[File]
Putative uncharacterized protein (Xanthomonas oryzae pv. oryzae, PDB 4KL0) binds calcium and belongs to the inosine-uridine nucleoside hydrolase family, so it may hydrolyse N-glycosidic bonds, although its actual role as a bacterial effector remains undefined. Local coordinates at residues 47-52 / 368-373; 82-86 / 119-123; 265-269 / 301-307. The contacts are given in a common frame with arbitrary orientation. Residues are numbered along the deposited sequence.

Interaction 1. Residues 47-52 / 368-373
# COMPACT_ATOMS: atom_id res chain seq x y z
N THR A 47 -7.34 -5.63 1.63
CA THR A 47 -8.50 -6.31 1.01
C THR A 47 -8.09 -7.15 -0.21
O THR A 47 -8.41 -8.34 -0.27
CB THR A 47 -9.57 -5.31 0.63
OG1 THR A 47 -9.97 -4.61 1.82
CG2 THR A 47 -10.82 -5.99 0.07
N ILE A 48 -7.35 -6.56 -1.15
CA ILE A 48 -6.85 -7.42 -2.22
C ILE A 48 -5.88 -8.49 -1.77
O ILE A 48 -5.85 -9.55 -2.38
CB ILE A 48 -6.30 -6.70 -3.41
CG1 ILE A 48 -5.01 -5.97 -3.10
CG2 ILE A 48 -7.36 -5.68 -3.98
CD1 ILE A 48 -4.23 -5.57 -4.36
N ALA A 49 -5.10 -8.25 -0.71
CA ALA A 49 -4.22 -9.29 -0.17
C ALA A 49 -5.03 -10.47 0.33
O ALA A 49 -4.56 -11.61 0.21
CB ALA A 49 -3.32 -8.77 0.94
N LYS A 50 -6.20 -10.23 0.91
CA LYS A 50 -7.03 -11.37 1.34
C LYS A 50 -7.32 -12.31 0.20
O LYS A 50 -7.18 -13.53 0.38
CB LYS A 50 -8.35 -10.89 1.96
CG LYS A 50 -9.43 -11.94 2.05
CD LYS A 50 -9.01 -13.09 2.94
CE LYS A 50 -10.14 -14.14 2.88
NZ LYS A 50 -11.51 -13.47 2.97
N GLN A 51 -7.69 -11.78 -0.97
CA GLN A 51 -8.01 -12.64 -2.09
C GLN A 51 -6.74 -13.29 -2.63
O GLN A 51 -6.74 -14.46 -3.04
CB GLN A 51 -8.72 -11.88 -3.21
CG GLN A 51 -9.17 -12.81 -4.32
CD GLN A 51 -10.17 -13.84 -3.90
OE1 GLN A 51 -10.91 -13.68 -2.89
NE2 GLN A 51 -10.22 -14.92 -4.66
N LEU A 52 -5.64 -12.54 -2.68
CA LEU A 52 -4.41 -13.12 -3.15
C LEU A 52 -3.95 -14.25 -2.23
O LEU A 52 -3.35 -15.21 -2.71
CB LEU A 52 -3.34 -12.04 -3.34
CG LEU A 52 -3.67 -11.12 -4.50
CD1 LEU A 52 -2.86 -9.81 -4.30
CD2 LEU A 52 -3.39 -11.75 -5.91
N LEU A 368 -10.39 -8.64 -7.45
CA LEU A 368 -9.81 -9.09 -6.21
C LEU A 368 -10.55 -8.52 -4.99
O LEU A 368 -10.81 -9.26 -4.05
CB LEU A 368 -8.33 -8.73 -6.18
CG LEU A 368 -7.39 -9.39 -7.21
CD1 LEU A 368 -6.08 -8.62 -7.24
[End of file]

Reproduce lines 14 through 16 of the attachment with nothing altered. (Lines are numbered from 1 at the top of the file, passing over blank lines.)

O ILE A 48 -5.85 -9.55 -2.38
CB ILE A 48 -6.30 -6.70 -3.41
CG1 ILE A 48 -5.01 -5.97 -3.10